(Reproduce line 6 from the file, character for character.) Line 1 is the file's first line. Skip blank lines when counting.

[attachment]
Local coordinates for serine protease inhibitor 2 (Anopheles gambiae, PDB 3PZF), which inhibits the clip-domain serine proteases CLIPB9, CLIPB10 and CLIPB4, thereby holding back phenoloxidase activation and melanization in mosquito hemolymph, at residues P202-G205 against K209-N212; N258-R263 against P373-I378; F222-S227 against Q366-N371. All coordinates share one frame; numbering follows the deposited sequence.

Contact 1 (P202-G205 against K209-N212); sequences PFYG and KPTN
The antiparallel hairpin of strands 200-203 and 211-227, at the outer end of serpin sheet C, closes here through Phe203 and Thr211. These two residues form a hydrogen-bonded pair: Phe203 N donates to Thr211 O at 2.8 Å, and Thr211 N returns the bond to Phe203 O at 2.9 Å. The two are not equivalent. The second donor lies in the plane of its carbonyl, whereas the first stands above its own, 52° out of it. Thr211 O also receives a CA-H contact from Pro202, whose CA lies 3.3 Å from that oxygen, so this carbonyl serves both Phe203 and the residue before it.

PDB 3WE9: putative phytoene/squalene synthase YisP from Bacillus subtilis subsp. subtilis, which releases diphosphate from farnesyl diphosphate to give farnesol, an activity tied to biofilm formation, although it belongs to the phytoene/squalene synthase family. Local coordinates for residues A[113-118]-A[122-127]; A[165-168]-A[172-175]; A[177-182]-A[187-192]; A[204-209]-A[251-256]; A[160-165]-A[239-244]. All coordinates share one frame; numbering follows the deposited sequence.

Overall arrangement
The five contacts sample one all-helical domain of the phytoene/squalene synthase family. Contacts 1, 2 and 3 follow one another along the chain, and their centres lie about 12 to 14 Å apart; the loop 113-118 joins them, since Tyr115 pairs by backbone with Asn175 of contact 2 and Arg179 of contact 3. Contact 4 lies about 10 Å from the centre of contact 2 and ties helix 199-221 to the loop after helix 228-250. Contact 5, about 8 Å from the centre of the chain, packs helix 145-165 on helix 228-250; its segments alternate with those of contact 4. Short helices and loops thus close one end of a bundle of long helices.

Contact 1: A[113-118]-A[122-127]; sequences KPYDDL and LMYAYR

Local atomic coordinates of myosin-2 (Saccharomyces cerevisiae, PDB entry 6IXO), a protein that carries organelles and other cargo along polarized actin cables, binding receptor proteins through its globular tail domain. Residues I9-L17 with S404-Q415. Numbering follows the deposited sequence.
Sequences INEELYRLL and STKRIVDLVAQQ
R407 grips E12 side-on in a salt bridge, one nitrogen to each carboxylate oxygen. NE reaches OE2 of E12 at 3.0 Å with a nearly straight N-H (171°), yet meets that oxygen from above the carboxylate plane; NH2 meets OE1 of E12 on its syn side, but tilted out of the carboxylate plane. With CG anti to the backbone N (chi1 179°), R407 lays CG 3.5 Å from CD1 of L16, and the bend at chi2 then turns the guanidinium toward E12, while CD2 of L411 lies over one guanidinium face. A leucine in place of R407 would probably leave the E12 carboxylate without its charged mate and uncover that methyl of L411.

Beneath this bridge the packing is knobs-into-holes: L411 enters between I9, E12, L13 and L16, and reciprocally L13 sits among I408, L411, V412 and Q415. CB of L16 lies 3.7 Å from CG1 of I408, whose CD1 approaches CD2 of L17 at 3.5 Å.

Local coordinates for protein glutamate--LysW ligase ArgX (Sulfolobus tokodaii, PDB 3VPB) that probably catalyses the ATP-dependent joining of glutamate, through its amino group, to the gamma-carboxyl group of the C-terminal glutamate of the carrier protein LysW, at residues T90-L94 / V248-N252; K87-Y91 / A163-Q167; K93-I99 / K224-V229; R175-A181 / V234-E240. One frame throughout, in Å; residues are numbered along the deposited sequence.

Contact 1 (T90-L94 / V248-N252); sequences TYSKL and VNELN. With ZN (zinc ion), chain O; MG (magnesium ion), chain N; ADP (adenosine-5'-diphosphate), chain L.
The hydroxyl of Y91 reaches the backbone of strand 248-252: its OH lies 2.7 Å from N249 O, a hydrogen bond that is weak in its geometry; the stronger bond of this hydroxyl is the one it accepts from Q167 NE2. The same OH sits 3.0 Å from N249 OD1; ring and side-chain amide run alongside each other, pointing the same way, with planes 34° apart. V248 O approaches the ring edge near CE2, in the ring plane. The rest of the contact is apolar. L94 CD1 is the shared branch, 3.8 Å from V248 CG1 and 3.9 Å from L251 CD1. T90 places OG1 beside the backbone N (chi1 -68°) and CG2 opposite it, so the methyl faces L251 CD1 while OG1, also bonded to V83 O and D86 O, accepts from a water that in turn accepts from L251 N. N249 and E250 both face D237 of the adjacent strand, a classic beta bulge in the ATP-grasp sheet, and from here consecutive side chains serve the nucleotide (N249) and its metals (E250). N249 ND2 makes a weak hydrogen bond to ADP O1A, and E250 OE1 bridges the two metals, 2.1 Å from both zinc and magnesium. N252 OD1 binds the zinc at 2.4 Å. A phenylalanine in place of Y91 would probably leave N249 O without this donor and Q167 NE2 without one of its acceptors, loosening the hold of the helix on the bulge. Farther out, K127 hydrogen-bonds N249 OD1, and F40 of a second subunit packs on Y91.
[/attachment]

The five contacts sample one all-helical domain of the phytoene/squalene synthase family. Contacts 1, 2 and 3 follow one another along the chain, and their centres lie about 12 to 14 Å apart; the loop 113-118 joins them, since Tyr115 pairs by backbone with Asn175 of contact 2 and Arg179 of contact 3. Contact 4 lies about 10 Å from the centre of contact 2 and ties helix 199-221 to the loop after helix 228-250. Contact 5, about 8 Å from the centre of the chain, packs helix 145-165 on helix 228-250; its segments alternate with those of contact 4. Short helices and loops thus close one end of a bundle of long helices.